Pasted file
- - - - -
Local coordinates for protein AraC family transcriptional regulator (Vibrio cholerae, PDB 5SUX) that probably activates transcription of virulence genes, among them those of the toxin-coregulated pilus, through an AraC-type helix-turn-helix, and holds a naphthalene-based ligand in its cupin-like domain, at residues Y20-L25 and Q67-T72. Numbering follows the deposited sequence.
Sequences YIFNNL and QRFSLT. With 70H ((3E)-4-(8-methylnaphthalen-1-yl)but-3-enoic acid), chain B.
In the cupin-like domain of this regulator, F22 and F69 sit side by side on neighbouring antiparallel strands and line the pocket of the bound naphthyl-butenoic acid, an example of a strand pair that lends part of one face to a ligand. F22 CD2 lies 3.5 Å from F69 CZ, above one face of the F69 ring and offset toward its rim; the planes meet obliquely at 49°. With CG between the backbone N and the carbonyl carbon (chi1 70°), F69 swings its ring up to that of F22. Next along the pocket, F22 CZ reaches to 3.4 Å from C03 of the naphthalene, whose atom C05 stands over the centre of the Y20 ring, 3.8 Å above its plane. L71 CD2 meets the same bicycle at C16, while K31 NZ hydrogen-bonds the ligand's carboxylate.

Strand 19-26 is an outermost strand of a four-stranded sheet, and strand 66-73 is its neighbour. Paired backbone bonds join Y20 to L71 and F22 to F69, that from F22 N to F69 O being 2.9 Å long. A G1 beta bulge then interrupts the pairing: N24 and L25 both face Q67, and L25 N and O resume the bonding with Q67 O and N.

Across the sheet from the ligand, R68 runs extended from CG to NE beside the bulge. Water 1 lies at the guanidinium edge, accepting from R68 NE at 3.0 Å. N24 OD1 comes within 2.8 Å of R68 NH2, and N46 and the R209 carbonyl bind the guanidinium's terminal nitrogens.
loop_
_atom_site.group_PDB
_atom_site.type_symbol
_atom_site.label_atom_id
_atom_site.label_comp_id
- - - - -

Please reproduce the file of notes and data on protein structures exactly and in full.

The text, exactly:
Local coordinates for protein AraC family transcriptional regulator (Vibrio cholerae, PDB 5SUX) that probably activates transcription of virulence genes, among them those of the toxin-coregulated pilus, through an AraC-type helix-turn-helix, and holds a naphthalene-based ligand in its cupin-like domain, at residues Y20-L25 and Q67-T72. Numbering follows the deposited sequence.
Sequences YIFNNL and QRFSLT. With 70H ((3E)-4-(8-methylnaphthalen-1-yl)but-3-enoic acid), chain B.
In the cupin-like domain of this regulator, F22 and F69 sit side by side on neighbouring antiparallel strands and line the pocket of the bound naphthyl-butenoic acid, an example of a strand pair that lends part of one face to a ligand. F22 CD2 lies 3.5 Å from F69 CZ, above one face of the F69 ring and offset toward its rim; the planes meet obliquely at 49°. With CG between the backbone N and the carbonyl carbon (chi1 70°), F69 swings its ring up to that of F22. Next along the pocket, F22 CZ reaches to 3.4 Å from C03 of the naphthalene, whose atom C05 stands over the centre of the Y20 ring, 3.8 Å above its plane. L71 CD2 meets the same bicycle at C16, while K31 NZ hydrogen-bonds the ligand's carboxylate.

Strand 19-26 is an outermost strand of a four-stranded sheet, and strand 66-73 is its neighbour. Paired backbone bonds join Y20 to L71 and F22 to F69, that from F22 N to F69 O being 2.9 Å long. A G1 beta bulge then interrupts the pairing: N24 and L25 both face Q67, and L25 N and O resume the bonding with Q67 O and N.

Across the sheet from the ligand, R68 runs extended from CG to NE beside the bulge. Water 1 lies at the guanidinium edge, accepting from R68 NE at 3.0 Å. N24 OD1 comes within 2.8 Å of R68 NH2, and N46 and the R209 carbonyl bind the guanidinium's terminal nitrogens.
loop_
_atom_site.group_PDB
_atom_site.type_symbol
_atom_site.label_atom_id
_atom_site.label_comp_id